All the while, systems are inventorying and accounting for every board foot, every piece of structural or dimensional lumber created and sorted, and every bit of byproduct bound for repurposing. It’s a protocol that’s taken accountability and efficiency to the point of being able to generate a responsible, green plan for every tree harvested.
High-Tech Sawmills Aim for Negative Carbon Footprints
In achieving a negative carbon footprint, modern sawmills and their wood products are actually aiming to remove carbon dioxide from the environment. It sounds like an awfully tall order, but they’re starting with a natural, environmentally friendly raw material that is readily renewable and sustainable. Then, they’re using technology to eliminate one of the worst generators of greenhouse gases in our world—waste, energy needlessly expended.
Just by existing, our forests are carbon sinks—that is, they accumulate, store and consume more available CO2 while alive than they release when harvested or decomposing. To maintain that overall balance, voluntary forest certification programs like the Sustainable Forest Initiative work to ensure that certified wood products come from well-managed forests that are sustained and renewed.
Once trees are harvested, technology allows for full-cycle sawmill complexes that are able to transform raw logs into neatly packaged bundles of finished lumber all at one site with a minimum of damage or waste. In fact, “waste” is used either as biofuel during processing or is collected and used in creating wood fiber composites, engineered wood building components or paper products. Even transportation costs are mitigated because of the breadth and scale of the workflow.
For wood products, their use continues to reduce environmental impact. Researchers for the Consortium for Research on Renewable Industrial Materials compared the life cycle assessment—LCA—of wood versus other building materials like aluminum, steel or concrete. LCA takes into account the amount of energy expended in harvesting, manufacturing, maintaining and disposing of a material. In comparisons evaluating solid waste generation, air emissions, wastewater, noise and CO2, wood was the solid winner, with wood-framed homes using significantly less energy, releasing less CO2 and having less environmental impact over the long term than identical homes framed in steel or concrete.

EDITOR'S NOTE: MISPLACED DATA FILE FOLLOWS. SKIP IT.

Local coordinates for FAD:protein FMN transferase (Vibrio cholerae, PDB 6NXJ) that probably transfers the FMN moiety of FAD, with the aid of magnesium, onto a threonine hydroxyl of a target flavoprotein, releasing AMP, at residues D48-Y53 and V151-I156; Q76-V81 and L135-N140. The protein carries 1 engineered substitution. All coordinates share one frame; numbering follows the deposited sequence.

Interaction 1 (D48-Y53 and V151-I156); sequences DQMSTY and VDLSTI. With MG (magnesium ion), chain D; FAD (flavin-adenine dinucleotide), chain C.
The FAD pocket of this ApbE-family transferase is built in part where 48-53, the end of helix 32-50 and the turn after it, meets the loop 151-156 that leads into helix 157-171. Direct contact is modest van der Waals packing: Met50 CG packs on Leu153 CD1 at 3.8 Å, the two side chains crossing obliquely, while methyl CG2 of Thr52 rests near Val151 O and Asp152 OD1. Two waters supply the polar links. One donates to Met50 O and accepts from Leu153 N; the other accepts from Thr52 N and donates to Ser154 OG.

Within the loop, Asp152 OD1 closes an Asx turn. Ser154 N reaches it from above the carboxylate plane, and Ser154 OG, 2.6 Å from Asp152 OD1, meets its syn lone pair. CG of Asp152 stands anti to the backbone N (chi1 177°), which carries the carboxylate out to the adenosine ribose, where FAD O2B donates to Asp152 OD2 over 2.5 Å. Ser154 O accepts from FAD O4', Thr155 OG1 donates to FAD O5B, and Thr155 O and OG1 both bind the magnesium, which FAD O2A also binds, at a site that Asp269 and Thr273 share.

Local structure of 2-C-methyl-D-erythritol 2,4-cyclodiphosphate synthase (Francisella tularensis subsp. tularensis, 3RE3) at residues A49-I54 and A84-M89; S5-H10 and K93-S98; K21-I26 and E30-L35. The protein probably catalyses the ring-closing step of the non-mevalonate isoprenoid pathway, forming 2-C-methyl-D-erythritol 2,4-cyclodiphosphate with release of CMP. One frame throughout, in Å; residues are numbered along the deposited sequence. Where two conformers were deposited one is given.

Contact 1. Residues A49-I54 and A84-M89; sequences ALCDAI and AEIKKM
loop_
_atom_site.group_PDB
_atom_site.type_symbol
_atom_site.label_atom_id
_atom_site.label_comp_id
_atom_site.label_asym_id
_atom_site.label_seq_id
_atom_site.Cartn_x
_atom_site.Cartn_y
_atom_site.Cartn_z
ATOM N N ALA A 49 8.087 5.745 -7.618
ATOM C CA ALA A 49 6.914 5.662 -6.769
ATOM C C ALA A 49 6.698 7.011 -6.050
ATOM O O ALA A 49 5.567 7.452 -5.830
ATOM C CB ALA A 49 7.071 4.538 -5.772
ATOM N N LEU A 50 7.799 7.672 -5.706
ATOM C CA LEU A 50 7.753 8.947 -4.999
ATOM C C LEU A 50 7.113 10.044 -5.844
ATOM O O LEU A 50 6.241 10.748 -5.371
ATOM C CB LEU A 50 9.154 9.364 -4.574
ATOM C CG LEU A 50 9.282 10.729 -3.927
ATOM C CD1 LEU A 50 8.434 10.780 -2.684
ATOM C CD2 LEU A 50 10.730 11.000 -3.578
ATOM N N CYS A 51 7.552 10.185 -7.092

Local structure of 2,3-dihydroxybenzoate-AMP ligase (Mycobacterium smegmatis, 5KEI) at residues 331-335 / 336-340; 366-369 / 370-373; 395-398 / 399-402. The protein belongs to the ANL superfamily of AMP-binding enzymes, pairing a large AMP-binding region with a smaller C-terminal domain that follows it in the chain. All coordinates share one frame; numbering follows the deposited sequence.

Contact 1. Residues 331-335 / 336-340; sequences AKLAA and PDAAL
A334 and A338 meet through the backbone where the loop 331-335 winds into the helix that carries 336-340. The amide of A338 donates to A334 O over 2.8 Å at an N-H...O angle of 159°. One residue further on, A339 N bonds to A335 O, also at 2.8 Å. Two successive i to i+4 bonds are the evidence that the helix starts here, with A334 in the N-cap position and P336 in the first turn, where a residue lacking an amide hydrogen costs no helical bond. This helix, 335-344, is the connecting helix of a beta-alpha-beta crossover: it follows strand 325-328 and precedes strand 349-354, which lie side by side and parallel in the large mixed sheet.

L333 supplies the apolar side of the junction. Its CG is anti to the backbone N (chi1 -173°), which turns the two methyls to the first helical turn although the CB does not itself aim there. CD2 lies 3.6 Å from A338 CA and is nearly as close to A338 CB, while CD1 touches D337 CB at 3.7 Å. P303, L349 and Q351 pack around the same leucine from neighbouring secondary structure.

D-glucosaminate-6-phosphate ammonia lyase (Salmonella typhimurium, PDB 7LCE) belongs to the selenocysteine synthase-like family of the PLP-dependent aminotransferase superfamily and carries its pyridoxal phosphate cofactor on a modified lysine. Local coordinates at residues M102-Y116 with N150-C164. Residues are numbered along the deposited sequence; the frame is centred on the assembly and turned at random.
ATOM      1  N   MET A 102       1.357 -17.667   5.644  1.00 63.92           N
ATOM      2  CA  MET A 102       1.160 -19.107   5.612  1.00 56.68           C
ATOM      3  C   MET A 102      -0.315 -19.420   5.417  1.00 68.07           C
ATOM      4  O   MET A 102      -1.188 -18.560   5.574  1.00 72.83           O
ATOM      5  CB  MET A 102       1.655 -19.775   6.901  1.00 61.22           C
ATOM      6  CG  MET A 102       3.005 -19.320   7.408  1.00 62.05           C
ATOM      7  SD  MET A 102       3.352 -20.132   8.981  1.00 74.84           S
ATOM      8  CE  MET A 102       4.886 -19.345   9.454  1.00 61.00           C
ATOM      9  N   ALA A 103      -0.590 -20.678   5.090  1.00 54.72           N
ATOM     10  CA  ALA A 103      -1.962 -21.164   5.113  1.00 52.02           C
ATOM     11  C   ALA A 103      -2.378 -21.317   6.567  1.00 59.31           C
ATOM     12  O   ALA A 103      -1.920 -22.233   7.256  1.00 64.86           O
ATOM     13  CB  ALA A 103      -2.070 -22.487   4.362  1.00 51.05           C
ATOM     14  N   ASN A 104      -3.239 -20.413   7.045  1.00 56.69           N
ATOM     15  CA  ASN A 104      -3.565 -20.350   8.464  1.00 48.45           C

The new, high-tech approach of modern sawmills is part of a growing recognition that our forests—whether mountainsides or plantation fields of standing timber—are not only our most sustainable renewable building resource but also the one that leaves the smallest carbon footprint on our world. Idaho is a leader in the new age of modern sawmill complexes, and here at Franklin Building Supply, we carry certified, sustainable wood products and building components. Before you design or buy for your next building project, come see us. Support Idaho’s investment in smart, modern sawmills, and reduce your environmental impact. Choose wood.